That tech was supposed to debut at the Tokyo Olympics, but that didn't come to fruition. However, it does down like it's a possibility for Filippo Ganna’s hour record attempt – stay tuned for that.

Honbike Driveshaft e-bike

The Cycle Show round up

(Image credit: Future)

Don't be put off by the nose-less saddle, it's actually quite comfortable and makes hopping on and off the step-through frame quite effortless – apparently even more so if you're wearing a dress. 

But there is just so much more to this bike. First is use of a fully sealed drive shaft in the place of more typical chains or carbon belts. The longevity of the system is said to be 40,000km. To put that in perspective, the minimum distance to qualify for a cycling circumnavigation record from Guinness is just 29,00km. And in that time no maintenance or servicing of the drivetrain is required at all.

It's got a 300Wh battery which is claimed to be good for 20 miles / 32km, that's shorter than some e-bikes, but it keeps the weight lower so it's easier to take on trains and other public transport – further facilitated by its foldable capabilities. 

It's got front and rear lights that run off the central battery and it comes with mudguards as standard.  As it is a single-speed, there are no other gears you can shift into, so you're likely not going to be pedalling this over the 15.5mph / 25kph e-bike limit in the UK and EU. Lastly, there's the price, which is £1,799 / $1,999.

ENVE Custom Carbon

The Cycle Show

(Image credit: Future)

Made in the USA in Enve's Utah factory, we've heard that demand has been so high state-side that this model here is actually the only one currently in the UK.

The bike is offered in two over-arching geometries, one is 'Race' and the other is 'Gravel' and you can specify – within certain parameters – what the measurements are.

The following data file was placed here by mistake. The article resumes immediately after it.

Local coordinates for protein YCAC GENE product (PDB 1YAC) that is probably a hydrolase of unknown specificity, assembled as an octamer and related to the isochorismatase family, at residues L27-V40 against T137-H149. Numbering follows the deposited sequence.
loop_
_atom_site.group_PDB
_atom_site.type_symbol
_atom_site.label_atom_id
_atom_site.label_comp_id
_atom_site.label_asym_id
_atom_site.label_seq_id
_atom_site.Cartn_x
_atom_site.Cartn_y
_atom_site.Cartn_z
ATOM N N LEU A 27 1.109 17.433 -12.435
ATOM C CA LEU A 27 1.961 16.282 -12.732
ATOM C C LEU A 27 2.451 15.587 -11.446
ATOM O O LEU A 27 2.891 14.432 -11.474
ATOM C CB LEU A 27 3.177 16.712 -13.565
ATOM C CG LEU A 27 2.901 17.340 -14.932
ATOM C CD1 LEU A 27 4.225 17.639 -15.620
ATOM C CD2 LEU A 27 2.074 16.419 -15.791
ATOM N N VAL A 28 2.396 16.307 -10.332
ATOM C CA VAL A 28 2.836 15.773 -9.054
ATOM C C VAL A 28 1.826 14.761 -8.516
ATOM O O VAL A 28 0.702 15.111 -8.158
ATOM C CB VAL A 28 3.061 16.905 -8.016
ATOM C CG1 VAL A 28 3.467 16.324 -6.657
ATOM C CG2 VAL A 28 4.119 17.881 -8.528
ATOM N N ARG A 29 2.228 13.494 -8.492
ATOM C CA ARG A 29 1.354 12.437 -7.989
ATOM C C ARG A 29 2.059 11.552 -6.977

They take a full day to make, so don't expect them to come cheap. We don't have UK pricing yet, but in USD you can expect about $7,000 for a frameset.

Reilly Fusion

The Cycle Show round up

(Image credit: Future)

Brighton-based titanium specialists, Reilly Cycleworks, had their stunning new Fusion road bike out on display. As innovative as it is gorgeous, the tube shapes and construction are very unconventional for a titanium build.

With titanium and steel frames, typically these are built from straightforward round tubesets, with the more complicated and heavily shaped profiles tending to remain the preserve of aluminium frames, through the use of hydroforming techniques. 

The tube profiles of the new Specialized Allez Sprint are a prime example of variety of shapes that can be produced. For Reilly to have applied this technique to titanium is quite a radical development.

Although the main tubes have been hydroformed using 3Al 2.5V titanium, the junction of the head tube and where the top tube meets the seat tube have instead been cast, with molten 6Al 4V titanium being poured into mould to create those shapes.

Again, a bit like the Allez Sprint, the join between the head tube and the down and top tubes are set back a little way from the head tube itself – although Reilly's welds at this point are almost imperceptible. 

Built up with a Dura-Ace R9200 groupset and deep carbon wheels, the weight comes in at 8.2kg, with the frame claimed to weigh 1.7kg.

That's all for this week, stay tuned for the next Tech of the Month.

Thank you for reading 20 articles this month* Join now for unlimited access

Enjoy your first month for just £1 / $1 / €1

*Read 5 free articles per month without a subscription

Join now for unlimited access

Try first month for just £1 / $1 / €1